We often focus on the dangers of outdoor air. But did you know that the air in your home in your Richmond Hill, Georgia, can be up to five times more polluted than outdoor air? In this post, we’ll discuss six common household products that pollute indoor air.
Where do you store your nearly empty paint cans? If they are in your home or garage, these cans can give off gases and have an impact on you and your family’s breathing. Choose low-VOC (volatile organic compounds) paints for less air pollution.
You may love the smell of your home when it has just been cleaned. But many cleaning supplies are loaded with VOCs. Instead of using scented cleaning products, clean your home with unscented products, or better still, with natural products such as water, vinegar, and baking soda. You may be surprised to find how well these natural products work, and they will reduce you and your family’s exposure to harmful VOCs.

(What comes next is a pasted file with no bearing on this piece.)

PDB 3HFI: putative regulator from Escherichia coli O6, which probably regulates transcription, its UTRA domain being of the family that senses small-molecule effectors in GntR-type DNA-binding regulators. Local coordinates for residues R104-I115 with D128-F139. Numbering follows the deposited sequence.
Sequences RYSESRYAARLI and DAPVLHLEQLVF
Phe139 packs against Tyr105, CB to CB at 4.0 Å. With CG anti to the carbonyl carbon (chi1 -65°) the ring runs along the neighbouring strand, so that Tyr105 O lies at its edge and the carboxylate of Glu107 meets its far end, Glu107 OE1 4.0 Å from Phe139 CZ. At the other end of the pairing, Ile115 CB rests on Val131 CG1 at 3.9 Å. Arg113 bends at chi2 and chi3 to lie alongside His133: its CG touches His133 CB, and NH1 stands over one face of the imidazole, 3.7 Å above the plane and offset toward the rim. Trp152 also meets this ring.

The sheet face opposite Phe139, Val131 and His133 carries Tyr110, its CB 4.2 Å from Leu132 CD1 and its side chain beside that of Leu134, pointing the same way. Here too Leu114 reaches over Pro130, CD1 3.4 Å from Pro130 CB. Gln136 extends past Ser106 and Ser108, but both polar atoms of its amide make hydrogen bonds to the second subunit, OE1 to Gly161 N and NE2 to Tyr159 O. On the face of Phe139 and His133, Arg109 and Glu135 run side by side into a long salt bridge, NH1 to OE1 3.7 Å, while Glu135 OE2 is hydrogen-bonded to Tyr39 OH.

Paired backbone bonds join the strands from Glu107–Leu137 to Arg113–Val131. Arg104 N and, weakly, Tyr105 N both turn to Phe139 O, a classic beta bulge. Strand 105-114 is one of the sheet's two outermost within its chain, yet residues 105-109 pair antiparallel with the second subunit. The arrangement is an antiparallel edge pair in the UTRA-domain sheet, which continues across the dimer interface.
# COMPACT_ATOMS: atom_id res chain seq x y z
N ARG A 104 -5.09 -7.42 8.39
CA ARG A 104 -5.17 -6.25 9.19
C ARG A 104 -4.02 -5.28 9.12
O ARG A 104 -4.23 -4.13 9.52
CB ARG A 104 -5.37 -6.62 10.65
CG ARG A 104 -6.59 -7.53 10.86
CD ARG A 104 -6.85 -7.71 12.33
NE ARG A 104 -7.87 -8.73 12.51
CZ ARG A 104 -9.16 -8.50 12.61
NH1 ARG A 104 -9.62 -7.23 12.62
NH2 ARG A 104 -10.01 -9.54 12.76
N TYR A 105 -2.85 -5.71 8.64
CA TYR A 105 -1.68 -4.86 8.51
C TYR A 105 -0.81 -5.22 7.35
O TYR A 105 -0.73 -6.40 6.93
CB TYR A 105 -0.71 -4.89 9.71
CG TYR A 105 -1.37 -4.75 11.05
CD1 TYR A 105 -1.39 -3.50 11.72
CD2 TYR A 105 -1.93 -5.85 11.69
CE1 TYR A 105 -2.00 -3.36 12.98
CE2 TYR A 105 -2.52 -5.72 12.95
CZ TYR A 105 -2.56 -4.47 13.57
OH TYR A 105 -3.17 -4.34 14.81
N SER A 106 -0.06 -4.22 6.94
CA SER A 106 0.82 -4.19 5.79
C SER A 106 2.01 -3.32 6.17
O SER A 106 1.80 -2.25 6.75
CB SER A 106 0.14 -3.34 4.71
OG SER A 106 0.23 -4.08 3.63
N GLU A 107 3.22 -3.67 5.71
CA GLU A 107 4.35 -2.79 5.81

Some products that are used inside your home not only damage your indoor air, but also add to outdoor pollution. One of these products is aerosols. Aerosol sprays are full of VOCs — decrease pollution by avoiding using them whenever possible.
A residue of a carcinogenic VOC called perchloroethylene is found to release into the air from dry-cleaned clothing. Check your clothing labels before automatically sending them for dry-cleaning. You may have the option of hand-washing. Choose the healthier DIY method to keep your indoor air healthy.
Did you know that air fresheners can emit over 100 different chemicals? This cocktail of chemicals can trigger asthma attacks, breathing issues, and migraines. To keep your home smelling clean and fresh, why not open a window or turn on a fan to circulate the fresh air?
Candles may smell good and create a nice ambiance, but they have ultra-fine particles that contribute to exposure of indoor particulate matter, associated with lung inflammation. If you love candles, choose ones made from beeswax.
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